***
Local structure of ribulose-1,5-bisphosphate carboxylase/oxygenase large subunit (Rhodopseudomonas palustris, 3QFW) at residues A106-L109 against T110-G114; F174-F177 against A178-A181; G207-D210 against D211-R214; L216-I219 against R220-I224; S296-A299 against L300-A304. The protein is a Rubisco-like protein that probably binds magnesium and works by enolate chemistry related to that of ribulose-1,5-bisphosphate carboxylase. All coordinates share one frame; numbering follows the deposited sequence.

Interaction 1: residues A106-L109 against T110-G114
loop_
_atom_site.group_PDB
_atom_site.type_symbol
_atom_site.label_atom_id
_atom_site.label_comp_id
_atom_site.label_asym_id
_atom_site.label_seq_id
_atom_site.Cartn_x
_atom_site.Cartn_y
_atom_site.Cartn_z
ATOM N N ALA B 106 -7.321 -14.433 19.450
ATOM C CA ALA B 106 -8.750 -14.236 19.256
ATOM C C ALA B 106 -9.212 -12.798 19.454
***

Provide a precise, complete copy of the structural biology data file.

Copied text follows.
Local structure of ribulose-1,5-bisphosphate carboxylase/oxygenase large subunit (Rhodopseudomonas palustris, 3QFW) at residues A106-L109 against T110-G114; F174-F177 against A178-A181; G207-D210 against D211-R214; L216-I219 against R220-I224; S296-A299 against L300-A304. The protein is a Rubisco-like protein that probably binds magnesium and works by enolate chemistry related to that of ribulose-1,5-bisphosphate carboxylase. All coordinates share one frame; numbering follows the deposited sequence.

Interaction 1: residues A106-L109 against T110-G114
loop_
_atom_site.group_PDB
_atom_site.type_symbol
_atom_site.label_atom_id
_atom_site.label_comp_id
_atom_site.label_asym_id
_atom_site.label_seq_id
_atom_site.Cartn_x
_atom_site.Cartn_y
_atom_site.Cartn_z
ATOM N N ALA B 106 -7.321 -14.433 19.450
ATOM C CA ALA B 106 -8.750 -14.236 19.256
ATOM C C ALA B 106 -9.212 -12.798 19.454